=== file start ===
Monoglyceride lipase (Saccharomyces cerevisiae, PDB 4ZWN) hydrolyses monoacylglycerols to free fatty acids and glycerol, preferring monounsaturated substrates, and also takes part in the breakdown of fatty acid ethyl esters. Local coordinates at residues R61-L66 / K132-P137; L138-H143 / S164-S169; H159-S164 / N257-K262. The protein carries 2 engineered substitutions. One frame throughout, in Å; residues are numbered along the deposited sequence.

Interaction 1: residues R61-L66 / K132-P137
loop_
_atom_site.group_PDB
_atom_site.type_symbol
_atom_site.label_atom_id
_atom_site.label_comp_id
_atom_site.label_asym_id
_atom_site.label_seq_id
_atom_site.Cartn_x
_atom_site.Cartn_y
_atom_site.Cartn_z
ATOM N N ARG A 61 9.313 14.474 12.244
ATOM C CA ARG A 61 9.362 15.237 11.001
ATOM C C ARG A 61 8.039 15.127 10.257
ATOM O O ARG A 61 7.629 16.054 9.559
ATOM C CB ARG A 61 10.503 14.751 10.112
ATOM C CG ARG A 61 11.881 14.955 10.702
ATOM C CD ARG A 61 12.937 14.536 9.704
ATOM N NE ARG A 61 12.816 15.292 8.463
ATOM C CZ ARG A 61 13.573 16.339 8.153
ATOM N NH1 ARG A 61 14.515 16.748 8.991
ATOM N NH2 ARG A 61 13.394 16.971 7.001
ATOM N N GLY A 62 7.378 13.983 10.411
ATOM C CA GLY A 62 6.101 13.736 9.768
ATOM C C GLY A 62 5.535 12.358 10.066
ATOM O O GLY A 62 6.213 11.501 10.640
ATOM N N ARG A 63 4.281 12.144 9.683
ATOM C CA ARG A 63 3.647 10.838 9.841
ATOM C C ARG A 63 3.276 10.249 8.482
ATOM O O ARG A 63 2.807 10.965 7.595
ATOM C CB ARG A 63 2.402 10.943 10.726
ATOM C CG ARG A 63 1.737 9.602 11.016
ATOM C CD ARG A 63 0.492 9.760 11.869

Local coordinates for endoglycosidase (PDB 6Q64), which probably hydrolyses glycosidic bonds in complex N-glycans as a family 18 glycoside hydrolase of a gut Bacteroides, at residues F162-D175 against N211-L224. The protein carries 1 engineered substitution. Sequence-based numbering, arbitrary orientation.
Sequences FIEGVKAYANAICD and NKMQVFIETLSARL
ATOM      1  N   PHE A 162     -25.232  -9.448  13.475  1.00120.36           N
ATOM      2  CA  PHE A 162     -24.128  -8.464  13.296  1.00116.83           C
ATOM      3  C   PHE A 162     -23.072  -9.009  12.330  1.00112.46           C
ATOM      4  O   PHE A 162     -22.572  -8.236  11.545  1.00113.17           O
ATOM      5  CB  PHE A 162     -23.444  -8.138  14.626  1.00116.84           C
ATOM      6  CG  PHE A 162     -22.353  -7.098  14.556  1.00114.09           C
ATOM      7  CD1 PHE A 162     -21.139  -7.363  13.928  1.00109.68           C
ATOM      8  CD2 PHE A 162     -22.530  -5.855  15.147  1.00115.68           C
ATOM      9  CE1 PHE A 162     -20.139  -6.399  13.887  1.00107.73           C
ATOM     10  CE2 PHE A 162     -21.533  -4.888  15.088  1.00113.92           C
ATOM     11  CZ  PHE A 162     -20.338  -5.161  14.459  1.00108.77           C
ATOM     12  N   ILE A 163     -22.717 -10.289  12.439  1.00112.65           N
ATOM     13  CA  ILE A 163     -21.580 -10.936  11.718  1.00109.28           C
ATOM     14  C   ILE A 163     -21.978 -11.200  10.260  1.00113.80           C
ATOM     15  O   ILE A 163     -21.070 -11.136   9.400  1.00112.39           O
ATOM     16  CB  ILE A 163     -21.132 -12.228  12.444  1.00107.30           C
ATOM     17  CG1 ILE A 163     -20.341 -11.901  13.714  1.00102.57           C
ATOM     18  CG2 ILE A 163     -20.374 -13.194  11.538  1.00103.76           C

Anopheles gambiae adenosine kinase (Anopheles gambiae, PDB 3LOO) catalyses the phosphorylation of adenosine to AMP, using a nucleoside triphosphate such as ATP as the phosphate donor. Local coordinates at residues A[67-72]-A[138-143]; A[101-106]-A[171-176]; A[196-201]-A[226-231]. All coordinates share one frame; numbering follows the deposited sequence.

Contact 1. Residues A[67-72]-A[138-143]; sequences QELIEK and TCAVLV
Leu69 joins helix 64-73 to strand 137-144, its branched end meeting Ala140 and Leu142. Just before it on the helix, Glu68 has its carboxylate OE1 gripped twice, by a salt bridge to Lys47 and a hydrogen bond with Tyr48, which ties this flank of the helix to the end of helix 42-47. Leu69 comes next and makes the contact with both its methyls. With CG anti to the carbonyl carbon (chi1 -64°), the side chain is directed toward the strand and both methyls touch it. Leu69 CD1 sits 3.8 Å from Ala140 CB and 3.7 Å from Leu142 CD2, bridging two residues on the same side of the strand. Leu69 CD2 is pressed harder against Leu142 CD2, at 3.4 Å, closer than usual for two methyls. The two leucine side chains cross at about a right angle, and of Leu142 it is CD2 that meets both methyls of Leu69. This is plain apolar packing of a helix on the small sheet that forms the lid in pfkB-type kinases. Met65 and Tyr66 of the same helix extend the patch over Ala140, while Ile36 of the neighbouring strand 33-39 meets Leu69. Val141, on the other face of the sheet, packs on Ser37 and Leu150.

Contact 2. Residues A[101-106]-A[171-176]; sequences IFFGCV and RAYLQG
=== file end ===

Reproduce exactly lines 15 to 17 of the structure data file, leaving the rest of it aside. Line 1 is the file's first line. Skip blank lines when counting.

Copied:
ATOM C C ARG A 61 8.039 15.127 10.257
ATOM O O ARG A 61 7.629 16.054 9.559
ATOM C CB ARG A 61 10.503 14.751 10.112